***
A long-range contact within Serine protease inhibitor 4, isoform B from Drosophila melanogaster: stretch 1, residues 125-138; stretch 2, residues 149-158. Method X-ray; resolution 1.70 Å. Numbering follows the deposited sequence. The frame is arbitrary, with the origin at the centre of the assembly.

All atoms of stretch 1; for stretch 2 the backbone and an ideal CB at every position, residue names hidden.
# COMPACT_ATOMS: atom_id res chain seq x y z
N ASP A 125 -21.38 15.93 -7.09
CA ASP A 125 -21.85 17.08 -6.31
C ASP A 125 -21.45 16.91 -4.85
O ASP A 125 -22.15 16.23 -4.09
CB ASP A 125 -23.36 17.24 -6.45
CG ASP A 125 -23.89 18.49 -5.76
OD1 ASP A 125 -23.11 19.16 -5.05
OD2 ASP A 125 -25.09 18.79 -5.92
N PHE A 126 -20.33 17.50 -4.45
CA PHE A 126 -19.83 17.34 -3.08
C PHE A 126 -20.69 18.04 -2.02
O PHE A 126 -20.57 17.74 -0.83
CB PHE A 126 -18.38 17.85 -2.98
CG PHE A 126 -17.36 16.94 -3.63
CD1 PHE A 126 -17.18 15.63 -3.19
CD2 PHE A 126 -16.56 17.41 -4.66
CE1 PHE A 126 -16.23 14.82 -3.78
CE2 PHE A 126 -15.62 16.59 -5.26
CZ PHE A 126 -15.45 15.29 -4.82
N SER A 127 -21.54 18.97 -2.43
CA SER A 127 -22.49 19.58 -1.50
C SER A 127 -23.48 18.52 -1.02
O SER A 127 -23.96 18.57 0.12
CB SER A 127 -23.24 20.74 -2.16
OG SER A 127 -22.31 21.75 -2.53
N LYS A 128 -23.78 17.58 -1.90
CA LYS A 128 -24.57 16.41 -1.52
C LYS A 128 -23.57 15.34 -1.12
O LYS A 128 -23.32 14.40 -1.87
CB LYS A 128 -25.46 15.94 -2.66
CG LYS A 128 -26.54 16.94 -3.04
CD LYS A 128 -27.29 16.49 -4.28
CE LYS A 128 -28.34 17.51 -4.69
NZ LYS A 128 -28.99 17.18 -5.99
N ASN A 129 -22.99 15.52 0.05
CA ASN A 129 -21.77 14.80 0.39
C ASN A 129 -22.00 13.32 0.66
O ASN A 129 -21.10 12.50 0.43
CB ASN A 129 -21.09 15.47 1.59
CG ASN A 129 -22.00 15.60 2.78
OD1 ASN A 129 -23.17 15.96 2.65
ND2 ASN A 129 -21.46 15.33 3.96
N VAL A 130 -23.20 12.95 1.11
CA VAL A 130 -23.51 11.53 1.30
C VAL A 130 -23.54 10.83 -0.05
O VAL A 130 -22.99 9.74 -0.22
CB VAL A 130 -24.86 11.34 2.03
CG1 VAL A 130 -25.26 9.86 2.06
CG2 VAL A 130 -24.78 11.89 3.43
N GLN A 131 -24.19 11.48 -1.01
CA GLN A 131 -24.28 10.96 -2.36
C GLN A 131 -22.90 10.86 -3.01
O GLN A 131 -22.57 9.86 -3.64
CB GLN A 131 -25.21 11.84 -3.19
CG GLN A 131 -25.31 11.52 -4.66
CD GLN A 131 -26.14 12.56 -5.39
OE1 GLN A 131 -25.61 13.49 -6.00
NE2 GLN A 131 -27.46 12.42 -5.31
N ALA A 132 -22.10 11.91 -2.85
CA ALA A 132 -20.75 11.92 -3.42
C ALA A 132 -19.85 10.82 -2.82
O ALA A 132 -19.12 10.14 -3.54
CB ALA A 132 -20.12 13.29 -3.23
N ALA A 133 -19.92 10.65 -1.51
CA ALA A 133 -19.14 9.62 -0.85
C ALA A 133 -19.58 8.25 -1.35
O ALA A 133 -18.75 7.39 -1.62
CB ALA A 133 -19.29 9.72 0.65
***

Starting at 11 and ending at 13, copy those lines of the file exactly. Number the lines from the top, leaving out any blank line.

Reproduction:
OD2 ASP A 125 -25.09 18.79 -5.92
N PHE A 126 -20.33 17.50 -4.45
CA PHE A 126 -19.83 17.34 -3.08